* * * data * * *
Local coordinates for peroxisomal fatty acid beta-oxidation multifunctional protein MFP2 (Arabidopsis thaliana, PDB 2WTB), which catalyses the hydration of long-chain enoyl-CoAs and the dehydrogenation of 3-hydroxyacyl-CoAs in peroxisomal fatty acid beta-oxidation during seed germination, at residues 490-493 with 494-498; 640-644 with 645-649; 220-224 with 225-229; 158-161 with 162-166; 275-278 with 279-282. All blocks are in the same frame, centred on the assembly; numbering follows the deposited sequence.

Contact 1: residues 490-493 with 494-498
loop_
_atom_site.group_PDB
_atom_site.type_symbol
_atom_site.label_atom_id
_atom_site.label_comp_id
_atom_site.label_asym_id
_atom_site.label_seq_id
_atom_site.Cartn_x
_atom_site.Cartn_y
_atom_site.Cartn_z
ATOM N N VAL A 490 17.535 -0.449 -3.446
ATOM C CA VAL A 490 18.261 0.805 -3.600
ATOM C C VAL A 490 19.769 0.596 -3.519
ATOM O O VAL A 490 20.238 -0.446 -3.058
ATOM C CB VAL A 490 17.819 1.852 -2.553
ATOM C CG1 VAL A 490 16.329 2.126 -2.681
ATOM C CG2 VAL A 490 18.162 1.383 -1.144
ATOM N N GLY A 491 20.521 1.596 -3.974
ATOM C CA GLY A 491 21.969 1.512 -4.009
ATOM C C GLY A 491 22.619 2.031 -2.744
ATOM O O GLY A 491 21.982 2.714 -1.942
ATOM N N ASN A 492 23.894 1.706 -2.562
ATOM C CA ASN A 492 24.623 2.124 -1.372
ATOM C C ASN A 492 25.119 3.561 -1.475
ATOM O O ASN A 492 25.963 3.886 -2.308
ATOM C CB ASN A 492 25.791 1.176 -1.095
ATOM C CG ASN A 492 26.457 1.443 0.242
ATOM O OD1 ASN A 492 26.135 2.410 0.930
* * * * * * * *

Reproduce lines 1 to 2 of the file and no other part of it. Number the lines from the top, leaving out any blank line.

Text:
Local coordinates for peroxisomal fatty acid beta-oxidation multifunctional protein MFP2 (Arabidopsis thaliana, PDB 2WTB), which catalyses the hydration of long-chain enoyl-CoAs and the dehydrogenation of 3-hydroxyacyl-CoAs in peroxisomal fatty acid beta-oxidation during seed germination, at residues 490-493 with 494-498; 640-644 with 645-649; 220-224 with 225-229; 158-161 with 162-166; 275-278 with 279-282. All blocks are in the same frame, centred on the assembly; numbering follows the deposited sequence.

Contact 1: residues 490-493 with 494-498